He adds that in helping to bring the offenders to book, people need to provide as many details as they can about the dog and its owner, such as a description, details of the owner’s car and their address if that is known.

We drive inland from the Esplanade to Memorial Park where we chat to Dale Lafferty who is out walking Chester, his Jack Russell, armed with poop bags.

Dale, 45, who lives on Oxford Street, says fouling is a ‘big problem’, especially in the park and on the promenade.

“A lot of people go to the trouble of bagging up their dog’s mess but then leave it on a wall,” he says.

“Some people are just lazy and I don’t know what you can do about it. I’m all for bringing back dog licences.”

All the dog owners we talk to seem united in their disgust at those who allow their dogs to foul – so much so I begin to wonder just who these people are.

“There’s no class barrier and there is no stereotype,” says Gary. “It can be a skinhead with a Rottweiler or an old lady with a Chihuahua.”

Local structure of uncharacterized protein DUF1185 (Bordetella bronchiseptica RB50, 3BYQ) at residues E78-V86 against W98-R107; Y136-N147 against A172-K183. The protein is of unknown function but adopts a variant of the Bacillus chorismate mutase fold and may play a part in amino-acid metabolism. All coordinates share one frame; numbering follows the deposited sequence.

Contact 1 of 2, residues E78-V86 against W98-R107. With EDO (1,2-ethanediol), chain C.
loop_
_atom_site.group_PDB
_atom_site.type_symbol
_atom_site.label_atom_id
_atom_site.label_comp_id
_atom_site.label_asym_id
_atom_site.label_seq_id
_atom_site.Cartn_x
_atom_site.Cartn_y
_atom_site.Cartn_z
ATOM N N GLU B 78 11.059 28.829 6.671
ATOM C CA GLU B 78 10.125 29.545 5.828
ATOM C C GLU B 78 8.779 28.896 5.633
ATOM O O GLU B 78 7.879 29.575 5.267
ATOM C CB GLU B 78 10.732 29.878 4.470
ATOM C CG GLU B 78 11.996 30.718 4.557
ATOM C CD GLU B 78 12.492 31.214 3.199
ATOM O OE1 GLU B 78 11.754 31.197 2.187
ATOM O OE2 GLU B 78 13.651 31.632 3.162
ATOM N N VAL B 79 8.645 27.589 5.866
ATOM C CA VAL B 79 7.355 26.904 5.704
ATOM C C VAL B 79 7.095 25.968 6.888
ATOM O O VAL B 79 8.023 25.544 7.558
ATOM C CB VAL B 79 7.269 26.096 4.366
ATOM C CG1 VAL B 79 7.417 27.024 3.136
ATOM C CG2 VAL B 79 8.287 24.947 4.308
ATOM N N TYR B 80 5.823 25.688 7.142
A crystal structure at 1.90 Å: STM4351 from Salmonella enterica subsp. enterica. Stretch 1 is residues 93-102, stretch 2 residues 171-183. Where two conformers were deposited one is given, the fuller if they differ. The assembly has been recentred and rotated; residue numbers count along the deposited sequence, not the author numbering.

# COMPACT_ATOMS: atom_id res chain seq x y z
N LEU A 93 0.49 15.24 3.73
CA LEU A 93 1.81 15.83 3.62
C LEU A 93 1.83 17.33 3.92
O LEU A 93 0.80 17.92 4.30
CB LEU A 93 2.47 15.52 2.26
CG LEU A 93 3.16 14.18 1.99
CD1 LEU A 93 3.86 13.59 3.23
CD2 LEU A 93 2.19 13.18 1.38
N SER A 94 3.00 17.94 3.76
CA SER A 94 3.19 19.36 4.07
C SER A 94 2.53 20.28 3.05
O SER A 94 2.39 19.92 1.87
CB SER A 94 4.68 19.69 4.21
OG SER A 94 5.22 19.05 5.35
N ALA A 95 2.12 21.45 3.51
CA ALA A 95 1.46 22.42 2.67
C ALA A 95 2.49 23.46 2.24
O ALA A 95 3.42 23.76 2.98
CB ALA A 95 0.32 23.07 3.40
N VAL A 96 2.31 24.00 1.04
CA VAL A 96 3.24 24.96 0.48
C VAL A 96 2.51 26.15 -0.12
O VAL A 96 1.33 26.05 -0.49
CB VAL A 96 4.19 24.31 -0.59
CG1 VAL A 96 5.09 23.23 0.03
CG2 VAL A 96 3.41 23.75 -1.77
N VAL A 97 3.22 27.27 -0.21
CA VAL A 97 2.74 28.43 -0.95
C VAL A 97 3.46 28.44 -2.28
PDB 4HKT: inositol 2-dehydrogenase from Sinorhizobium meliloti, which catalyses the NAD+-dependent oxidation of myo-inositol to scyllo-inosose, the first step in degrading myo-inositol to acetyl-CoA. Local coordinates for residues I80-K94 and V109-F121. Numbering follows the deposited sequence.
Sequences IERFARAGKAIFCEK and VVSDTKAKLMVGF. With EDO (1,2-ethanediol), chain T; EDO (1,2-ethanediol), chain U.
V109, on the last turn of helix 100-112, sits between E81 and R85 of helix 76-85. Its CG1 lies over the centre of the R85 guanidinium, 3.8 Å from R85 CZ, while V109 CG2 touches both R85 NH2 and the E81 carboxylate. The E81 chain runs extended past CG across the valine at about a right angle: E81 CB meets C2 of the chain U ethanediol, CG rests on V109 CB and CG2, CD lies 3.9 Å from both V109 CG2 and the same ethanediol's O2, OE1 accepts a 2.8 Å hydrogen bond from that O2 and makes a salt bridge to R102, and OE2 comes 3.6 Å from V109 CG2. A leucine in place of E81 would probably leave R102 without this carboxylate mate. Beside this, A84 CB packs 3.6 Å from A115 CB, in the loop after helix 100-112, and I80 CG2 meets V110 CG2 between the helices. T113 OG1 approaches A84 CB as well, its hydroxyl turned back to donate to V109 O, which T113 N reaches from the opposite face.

Neither is it just dog walkers who are to blame - John tells me that some people let their dogs out of the house to do their business in nearby alleyways, or even on the street.

“One of our colleagues recently caught someone who was doing this on a regular basis. If someone is letting their dog do that twice a day, that’s 14 times a week and that can be a big reason for a local problem.”

While in Memorial Park we also meet Tracy Lynchey walking border collie Murphy with her grandchildren, 18-month old Daisie and six-month-old Mia.

Tracy, 45, from Waverley Avenue, agrees with Dale that some dog owners bag up the mess but then do not bin it.

“It’s disgusting and it’s really not nice near the children’s play area” she says. “I don’t think it’s just kids, I’ve seen a lot of old people not pick up after their dogs. I don’t think there are enough bins and people have to carry the mess around. For me the answer is more education.”

Gary says Murphy was one of 99 dogs micro-chipped at a recent event funded by the Dogs Trust at the Warrenhurst Community Centre.